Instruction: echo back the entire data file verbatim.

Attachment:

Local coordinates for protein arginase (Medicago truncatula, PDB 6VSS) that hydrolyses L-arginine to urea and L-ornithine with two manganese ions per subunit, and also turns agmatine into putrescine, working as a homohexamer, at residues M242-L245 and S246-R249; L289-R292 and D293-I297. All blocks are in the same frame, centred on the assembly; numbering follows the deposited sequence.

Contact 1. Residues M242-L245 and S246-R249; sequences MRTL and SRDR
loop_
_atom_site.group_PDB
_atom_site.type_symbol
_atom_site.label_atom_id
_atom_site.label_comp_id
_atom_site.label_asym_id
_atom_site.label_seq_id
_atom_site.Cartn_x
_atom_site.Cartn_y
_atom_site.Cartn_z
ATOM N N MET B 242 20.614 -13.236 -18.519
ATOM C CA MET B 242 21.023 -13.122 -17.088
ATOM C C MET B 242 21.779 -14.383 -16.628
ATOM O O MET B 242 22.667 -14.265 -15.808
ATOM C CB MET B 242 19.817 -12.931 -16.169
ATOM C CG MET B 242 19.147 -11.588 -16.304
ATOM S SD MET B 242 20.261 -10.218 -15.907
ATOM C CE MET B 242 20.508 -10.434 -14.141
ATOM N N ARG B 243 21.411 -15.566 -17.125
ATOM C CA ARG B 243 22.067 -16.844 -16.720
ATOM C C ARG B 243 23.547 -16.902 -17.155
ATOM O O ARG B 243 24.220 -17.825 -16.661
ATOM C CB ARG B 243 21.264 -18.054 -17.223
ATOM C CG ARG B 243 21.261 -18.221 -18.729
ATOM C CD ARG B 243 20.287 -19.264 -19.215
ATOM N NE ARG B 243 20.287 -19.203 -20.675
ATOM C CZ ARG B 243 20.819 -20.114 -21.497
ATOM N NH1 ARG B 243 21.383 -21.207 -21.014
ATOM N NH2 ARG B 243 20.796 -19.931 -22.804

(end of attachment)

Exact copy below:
Local coordinates for protein arginase (Medicago truncatula, PDB 6VSS) that hydrolyses L-arginine to urea and L-ornithine with two manganese ions per subunit, and also turns agmatine into putrescine, working as a homohexamer, at residues M242-L245 and S246-R249; L289-R292 and D293-I297. All blocks are in the same frame, centred on the assembly; numbering follows the deposited sequence.

Contact 1. Residues M242-L245 and S246-R249; sequences MRTL and SRDR
loop_
_atom_site.group_PDB
_atom_site.type_symbol
_atom_site.label_atom_id
_atom_site.label_comp_id
_atom_site.label_asym_id
_atom_site.label_seq_id
_atom_site.Cartn_x
_atom_site.Cartn_y
_atom_site.Cartn_z
ATOM N N MET B 242 20.614 -13.236 -18.519
ATOM C CA MET B 242 21.023 -13.122 -17.088
ATOM C C MET B 242 21.779 -14.383 -16.628
ATOM O O MET B 242 22.667 -14.265 -15.808
ATOM C CB MET B 242 19.817 -12.931 -16.169
ATOM C CG MET B 242 19.147 -11.588 -16.304
ATOM S SD MET B 242 20.261 -10.218 -15.907
ATOM C CE MET B 242 20.508 -10.434 -14.141
ATOM N N ARG B 243 21.411 -15.566 -17.125
ATOM C CA ARG B 243 22.067 -16.844 -16.720
ATOM C C ARG B 243 23.547 -16.902 -17.155
ATOM O O ARG B 243 24.220 -17.825 -16.661
ATOM C CB ARG B 243 21.264 -18.054 -17.223
ATOM C CG ARG B 243 21.261 -18.221 -18.729
ATOM C CD ARG B 243 20.287 -19.264 -19.215
ATOM N NE ARG B 243 20.287 -19.203 -20.675
ATOM C CZ ARG B 243 20.819 -20.114 -21.497
ATOM N NH1 ARG B 243 21.383 -21.207 -21.014
ATOM N NH2 ARG B 243 20.796 -19.931 -22.804